In general, the majority of research supports IDS as a great tool to help babies learn language, however there are other factors to look at. The most notable is that not all babies are exposed to IDS and go on to learn language normally, therefore IDS is not mandatory for language learning. Second, since babies are typically exposed to a combination of IDS and ADS, some researchers suggest it may be the combination that is most valuable to language learning. Third, one study showed the effects of IDS on facilitating word learning did not occur with older toddlers (27 months), suggesting there is a specific window for this type of talk to be helpful that goes away with age and/or as language development matures. Finally, researchers found infants’ preference for IDS is based on the positive affect associated with this type of speech. When affect is equated, (the emotional tone of IDS and ADS is the same) the preference for IDS disappears.

So what do I recommend to my clients?

  • Taking all research into consideration it appears when mothers use IDS it can be helpful to their child’s language development. No study has found using IDS is harmful to babies’ speech. Therefore I recommend moms use IDS during natural interactions with their babies in daily routines.
  • The research is unclear on what type of speech is best used by fathers, therefore I recommend dads use whatever type of talk makes them feel comfortable and allows for natural communication between themselves and their babies.
  • Grammar and language are learned together, so no matter what type of talk you use with your baby, make sure the sentences are all grammatically correct.
  • IDS appears to be most beneficial to young babies and toddlers, therefore switching back to ADS when children are older (around 2.5 yrs) or when they are consistently using full sentences is appropriate.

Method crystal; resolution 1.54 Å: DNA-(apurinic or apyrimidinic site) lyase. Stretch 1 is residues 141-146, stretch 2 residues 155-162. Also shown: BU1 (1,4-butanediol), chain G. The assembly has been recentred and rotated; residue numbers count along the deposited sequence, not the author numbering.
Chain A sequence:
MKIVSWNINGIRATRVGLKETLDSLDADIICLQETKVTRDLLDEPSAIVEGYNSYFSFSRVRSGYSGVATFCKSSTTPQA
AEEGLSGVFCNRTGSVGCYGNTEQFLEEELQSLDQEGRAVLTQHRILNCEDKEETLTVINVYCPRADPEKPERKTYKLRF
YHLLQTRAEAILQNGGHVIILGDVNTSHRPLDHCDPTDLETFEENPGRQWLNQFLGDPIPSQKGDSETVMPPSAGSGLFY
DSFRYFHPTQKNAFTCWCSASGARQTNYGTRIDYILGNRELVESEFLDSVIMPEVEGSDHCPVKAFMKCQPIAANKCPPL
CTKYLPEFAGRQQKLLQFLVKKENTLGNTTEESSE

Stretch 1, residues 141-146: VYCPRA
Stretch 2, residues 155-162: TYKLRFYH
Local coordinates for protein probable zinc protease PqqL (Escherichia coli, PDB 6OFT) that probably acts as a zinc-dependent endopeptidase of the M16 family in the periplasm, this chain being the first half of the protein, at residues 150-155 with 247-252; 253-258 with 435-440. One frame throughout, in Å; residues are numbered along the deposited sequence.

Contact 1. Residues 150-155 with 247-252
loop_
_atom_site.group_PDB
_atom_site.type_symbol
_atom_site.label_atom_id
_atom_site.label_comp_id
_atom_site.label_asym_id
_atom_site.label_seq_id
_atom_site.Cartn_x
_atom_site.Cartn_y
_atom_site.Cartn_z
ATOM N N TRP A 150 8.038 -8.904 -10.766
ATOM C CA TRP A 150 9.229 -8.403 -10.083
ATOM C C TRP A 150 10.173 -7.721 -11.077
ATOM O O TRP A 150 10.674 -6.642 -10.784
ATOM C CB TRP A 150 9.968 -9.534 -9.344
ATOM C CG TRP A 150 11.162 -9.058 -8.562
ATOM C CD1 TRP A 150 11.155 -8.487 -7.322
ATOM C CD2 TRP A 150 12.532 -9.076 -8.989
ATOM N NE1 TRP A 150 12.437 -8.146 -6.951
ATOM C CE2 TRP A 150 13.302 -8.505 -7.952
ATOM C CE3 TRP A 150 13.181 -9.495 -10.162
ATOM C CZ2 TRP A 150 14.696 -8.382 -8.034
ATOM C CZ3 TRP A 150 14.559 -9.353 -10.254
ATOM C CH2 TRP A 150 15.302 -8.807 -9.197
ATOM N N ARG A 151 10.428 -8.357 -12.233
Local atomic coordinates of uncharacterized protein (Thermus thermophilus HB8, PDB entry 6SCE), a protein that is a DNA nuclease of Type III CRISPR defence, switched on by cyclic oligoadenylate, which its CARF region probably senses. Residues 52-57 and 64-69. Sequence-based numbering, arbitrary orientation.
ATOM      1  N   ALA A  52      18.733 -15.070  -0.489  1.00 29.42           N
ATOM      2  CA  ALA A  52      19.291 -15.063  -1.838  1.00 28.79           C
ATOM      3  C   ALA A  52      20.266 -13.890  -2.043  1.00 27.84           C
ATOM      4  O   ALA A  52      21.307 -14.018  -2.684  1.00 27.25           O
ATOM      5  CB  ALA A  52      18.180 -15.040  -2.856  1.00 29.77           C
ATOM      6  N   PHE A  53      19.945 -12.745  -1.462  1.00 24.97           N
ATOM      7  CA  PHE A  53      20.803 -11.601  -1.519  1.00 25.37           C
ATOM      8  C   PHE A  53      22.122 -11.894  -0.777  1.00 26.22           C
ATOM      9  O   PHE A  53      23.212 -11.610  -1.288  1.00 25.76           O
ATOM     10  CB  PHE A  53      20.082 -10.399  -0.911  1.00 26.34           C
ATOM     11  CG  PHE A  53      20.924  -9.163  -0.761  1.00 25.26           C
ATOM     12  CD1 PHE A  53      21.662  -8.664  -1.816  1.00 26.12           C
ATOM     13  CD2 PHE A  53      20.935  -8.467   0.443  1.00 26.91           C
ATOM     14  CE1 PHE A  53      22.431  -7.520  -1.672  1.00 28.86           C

• Both parents should remember IDS is just one feature of communication. The best way for children to learn language is to engage in many back-and-forth, language-rich interactions with adults.

Read the article in Parents Canada magazine

References:

Acoustical Society of America. (2015). By avoiding baby talk, dads may help kids acquire language. Retrieved online May 27, 2015: https://news.wsu.edu/2015/05/19/by-avoiding-baby-talk-dads-may-help-kids-acquire-language/#.VXmUUmA0obA.

Dewar, G. (2008). Baby talk 101: How infant-directed speech helps your baby learn to talk. Retrieved online on June 9, 2015: http://www.parentingscience.com/baby-talk.html.

Dewar, G. (2014). Better communication: Has natural selections wired your brain for baby talk? Retrieved online on June 9, 2015: http://www.parentingscience.com/baby-communication.html.

Dunst, C., Gorman, E. & Hamby, D. (2012). Preference for infant-directed speech in preverbal young children. Center for Early Literacy and Learning: Reviews, 5(1), 1-13.

Ma, W., Golinkoff, R., Houston, D. & Hirsh-Pasek, K. (2011). Language Learning and Development, 7, 209-225.

Schachner, A. & Hannon, E. (2011). Infant-directed speech drives social preferences in 5-month old infants. Developmental Psychology, 47(1), 19-25.

Soderstrom, M. (2007). Beyond babytalk: Re-evaluating the nature and content of speech input to preverbal infants. Developmental Review, 27, 501-532.

Thiessen, E. Hill, E. & Saffran, J. (2005). Infant-directed speech facilitates word-segmentation. Infancy, 7(1), 53-71.

Trainor, L. & Desjardins, R. (2002). Pitch characteristics of infant-directed speech affect infants’ ability to discriminate vowels. Psychonomic Bulletin & Review, 9(2), 335-340.